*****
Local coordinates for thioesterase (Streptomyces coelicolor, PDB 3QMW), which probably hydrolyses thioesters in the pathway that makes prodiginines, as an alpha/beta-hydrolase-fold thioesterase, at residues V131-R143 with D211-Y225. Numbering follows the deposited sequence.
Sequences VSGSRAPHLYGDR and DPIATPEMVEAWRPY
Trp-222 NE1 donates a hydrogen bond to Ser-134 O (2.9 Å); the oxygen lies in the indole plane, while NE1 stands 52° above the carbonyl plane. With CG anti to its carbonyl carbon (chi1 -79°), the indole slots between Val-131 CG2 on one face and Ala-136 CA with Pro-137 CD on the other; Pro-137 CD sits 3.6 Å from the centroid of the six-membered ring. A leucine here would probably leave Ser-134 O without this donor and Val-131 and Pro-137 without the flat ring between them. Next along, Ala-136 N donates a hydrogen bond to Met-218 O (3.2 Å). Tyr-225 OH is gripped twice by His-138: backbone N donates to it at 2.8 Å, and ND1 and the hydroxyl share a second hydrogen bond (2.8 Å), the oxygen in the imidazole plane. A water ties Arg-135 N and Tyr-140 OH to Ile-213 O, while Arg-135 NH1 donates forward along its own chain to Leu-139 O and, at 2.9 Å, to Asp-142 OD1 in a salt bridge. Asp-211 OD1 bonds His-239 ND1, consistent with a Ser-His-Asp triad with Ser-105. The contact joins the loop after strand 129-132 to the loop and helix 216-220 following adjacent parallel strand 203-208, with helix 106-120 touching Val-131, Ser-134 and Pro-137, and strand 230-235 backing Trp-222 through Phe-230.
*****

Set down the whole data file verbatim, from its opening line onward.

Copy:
Local coordinates for thioesterase (Streptomyces coelicolor, PDB 3QMW), which probably hydrolyses thioesters in the pathway that makes prodiginines, as an alpha/beta-hydrolase-fold thioesterase, at residues V131-R143 with D211-Y225. Numbering follows the deposited sequence.
Sequences VSGSRAPHLYGDR and DPIATPEMVEAWRPY
Trp-222 NE1 donates a hydrogen bond to Ser-134 O (2.9 Å); the oxygen lies in the indole plane, while NE1 stands 52° above the carbonyl plane. With CG anti to its carbonyl carbon (chi1 -79°), the indole slots between Val-131 CG2 on one face and Ala-136 CA with Pro-137 CD on the other; Pro-137 CD sits 3.6 Å from the centroid of the six-membered ring. A leucine here would probably leave Ser-134 O without this donor and Val-131 and Pro-137 without the flat ring between them. Next along, Ala-136 N donates a hydrogen bond to Met-218 O (3.2 Å). Tyr-225 OH is gripped twice by His-138: backbone N donates to it at 2.8 Å, and ND1 and the hydroxyl share a second hydrogen bond (2.8 Å), the oxygen in the imidazole plane. A water ties Arg-135 N and Tyr-140 OH to Ile-213 O, while Arg-135 NH1 donates forward along its own chain to Leu-139 O and, at 2.9 Å, to Asp-142 OD1 in a salt bridge. Asp-211 OD1 bonds His-239 ND1, consistent with a Ser-His-Asp triad with Ser-105. The contact joins the loop after strand 129-132 to the loop and helix 216-220 following adjacent parallel strand 203-208, with helix 106-120 touching Val-131, Ser-134 and Pro-137, and strand 230-235 backing Trp-222 through Phe-230.